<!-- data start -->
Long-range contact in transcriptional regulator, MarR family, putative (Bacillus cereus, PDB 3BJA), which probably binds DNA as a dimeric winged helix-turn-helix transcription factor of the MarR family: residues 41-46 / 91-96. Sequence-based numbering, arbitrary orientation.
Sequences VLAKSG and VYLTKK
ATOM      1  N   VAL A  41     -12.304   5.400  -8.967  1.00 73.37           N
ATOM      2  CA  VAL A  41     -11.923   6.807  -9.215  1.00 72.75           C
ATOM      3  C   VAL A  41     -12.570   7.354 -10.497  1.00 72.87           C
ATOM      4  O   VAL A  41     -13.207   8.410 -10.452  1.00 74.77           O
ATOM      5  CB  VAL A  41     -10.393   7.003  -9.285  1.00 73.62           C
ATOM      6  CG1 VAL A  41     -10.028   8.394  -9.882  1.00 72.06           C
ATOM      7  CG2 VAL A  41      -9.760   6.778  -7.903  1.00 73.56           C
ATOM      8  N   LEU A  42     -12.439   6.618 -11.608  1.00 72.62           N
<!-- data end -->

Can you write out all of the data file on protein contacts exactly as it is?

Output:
Long-range contact in transcriptional regulator, MarR family, putative (Bacillus cereus, PDB 3BJA), which probably binds DNA as a dimeric winged helix-turn-helix transcription factor of the MarR family: residues 41-46 / 91-96. Sequence-based numbering, arbitrary orientation.
Sequences VLAKSG and VYLTKK
ATOM      1  N   VAL A  41     -12.304   5.400  -8.967  1.00 73.37           N
ATOM      2  CA  VAL A  41     -11.923   6.807  -9.215  1.00 72.75           C
ATOM      3  C   VAL A  41     -12.570   7.354 -10.497  1.00 72.87           C
ATOM      4  O   VAL A  41     -13.207   8.410 -10.452  1.00 74.77           O
ATOM      5  CB  VAL A  41     -10.393   7.003  -9.285  1.00 73.62           C
ATOM      6  CG1 VAL A  41     -10.028   8.394  -9.882  1.00 72.06           C
ATOM      7  CG2 VAL A  41      -9.760   6.778  -7.903  1.00 73.56           C
ATOM      8  N   LEU A  42     -12.439   6.618 -11.608  1.00 72.62           N